Lenny Wilson learned a lot from Greg Fleming and now hopes to replace him between Peterhead’s posts.
The goalkeeper joined the Blue Toon last August and spent all of last campaign on the bench with Fleming in possession of the No 1 shirt at Balmoor.
However, Fleming has left the Buchan outfit this summer to join Stranraer and Wilson hopes he can fill his boots when next season gets underway in October.
The 23-year-old said: “I did learn a lot from Greg. When I was 16 or 17 and on the bench at Arbroath I didn’t really take it in or watch other people and learn from it.
“Every Saturday and at every training sessions you could see why Greg had the reputation of being one of the best keepers in the league.
“So I had a great opportunity to learn from him and he was a great consistent performer for Peterhead.
“In terms of kicking I don’t think I’ve seen a keeper as good as Greg, I don’t think I saw him mis-hit one which is some feat when you consider at Balmoor some days you can be playing in hurricane-like conditions.
“Not only is he a great goalkeeper but he’ll be a great coach one day because some of the stuff we did at training and some of the advice he could give you was top-class.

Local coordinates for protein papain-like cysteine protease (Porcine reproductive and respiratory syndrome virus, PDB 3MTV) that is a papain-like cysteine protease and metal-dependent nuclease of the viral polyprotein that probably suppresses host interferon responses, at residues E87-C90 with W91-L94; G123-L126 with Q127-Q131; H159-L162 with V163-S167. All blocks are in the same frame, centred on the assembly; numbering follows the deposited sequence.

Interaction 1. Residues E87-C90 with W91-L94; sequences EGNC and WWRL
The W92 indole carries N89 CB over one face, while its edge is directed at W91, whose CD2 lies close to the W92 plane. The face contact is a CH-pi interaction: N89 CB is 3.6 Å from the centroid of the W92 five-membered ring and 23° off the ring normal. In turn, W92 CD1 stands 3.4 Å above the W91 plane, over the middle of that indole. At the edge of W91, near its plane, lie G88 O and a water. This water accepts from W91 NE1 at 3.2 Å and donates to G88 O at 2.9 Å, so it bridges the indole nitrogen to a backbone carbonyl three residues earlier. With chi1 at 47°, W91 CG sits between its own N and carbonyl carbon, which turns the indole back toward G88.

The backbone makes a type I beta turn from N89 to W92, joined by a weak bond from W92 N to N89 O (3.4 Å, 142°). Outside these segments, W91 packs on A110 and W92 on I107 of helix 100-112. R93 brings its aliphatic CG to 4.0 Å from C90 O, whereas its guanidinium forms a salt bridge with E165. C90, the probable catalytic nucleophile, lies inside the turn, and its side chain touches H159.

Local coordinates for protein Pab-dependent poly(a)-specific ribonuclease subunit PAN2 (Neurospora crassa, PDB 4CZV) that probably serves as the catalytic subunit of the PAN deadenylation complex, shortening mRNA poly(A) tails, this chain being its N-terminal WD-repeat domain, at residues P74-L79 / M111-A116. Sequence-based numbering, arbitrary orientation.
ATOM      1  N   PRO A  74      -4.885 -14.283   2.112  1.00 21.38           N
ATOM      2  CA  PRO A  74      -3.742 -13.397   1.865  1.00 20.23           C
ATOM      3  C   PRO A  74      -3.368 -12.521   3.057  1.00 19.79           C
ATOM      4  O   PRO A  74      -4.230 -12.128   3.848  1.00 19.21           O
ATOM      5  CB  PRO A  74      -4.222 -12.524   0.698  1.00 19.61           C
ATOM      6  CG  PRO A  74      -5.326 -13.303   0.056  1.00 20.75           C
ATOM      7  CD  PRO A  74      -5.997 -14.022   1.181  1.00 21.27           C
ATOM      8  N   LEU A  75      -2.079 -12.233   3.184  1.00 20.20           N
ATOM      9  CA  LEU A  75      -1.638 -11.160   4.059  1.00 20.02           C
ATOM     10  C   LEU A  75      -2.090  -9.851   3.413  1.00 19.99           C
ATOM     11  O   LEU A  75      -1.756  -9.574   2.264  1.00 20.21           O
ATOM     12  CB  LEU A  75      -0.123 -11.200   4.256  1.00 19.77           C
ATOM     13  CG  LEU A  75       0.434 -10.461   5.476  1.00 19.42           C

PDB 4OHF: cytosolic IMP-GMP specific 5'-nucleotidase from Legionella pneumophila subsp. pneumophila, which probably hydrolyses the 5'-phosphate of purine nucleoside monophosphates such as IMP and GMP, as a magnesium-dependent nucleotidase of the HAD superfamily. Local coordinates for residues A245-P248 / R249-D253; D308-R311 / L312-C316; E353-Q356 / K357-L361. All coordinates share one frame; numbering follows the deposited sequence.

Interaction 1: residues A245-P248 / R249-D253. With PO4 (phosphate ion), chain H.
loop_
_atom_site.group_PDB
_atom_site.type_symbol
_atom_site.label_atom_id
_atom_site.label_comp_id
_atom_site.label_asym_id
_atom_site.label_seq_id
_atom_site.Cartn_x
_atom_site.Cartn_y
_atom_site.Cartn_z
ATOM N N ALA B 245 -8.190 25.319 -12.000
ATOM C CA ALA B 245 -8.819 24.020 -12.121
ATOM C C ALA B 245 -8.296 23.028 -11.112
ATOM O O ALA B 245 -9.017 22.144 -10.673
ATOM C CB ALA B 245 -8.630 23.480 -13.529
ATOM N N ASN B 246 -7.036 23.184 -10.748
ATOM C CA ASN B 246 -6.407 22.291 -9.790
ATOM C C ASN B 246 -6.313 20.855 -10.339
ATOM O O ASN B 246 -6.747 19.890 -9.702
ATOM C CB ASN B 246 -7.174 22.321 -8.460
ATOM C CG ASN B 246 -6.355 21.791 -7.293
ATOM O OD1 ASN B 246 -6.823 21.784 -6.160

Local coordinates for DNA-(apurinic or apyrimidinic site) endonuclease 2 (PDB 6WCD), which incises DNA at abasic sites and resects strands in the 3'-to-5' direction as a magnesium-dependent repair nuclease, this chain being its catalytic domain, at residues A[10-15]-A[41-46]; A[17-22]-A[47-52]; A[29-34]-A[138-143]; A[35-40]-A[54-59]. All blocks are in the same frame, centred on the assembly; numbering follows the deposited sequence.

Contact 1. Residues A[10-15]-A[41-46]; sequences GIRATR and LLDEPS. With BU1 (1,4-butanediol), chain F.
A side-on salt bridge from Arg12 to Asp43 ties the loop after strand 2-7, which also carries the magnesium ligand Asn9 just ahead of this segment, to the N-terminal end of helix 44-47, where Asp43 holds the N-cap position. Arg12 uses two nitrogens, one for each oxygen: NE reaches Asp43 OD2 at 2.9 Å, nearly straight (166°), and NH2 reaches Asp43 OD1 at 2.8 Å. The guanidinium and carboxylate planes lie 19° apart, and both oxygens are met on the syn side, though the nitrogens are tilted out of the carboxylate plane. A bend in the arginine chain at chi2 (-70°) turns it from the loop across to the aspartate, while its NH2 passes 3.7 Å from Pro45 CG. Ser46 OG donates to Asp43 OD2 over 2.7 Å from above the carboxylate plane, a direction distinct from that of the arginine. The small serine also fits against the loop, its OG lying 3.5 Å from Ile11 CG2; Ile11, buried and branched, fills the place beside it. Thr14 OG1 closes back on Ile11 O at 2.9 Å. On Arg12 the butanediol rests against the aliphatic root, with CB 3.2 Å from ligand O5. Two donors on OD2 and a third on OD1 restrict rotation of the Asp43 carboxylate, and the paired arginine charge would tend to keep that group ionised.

“I think there was a mutual respect and maybe he could see that I was capable of playing at that level.
“I tried to do my best for him in terms of pushing him in training and in the warm-up before games making sure he was prepared.
“We always got along well in training and on matchdays and he helped me a lot.
“In the nicest way possible while it’s disappointing that he’s left it’s perhaps an opportunity for me to step in, although I’ve got big boots to fill, but I’m relishing the chance.”
Wilson joined Peterhead last year having returned from four years in America where he combined playing football with studying for a business and economics degree Hartwick College and St John’s University in New York.
The former Arbroath player admits Blue Toon supporters might not know what to expect from him, but hopes to show what he’s capable of.
He added: “When I joined I don’t think people really knew what to expect because I was coming from the States and the US college system.
“Fans probably wouldn’t know how playing at that level might compare to playing in League One which is fair enough.
“When I first went out to America I didn’t know how good the standard was and I was taken aback by how good it was.
“But at the end of the day I’ve got to get games under my belt now so show the level I’m up to.
“But the conversations with the manager I had before lockdown and after some of the friendlies we had during the season I feel I would be able to step into the team and hopefully make the No 1 shirt my own.”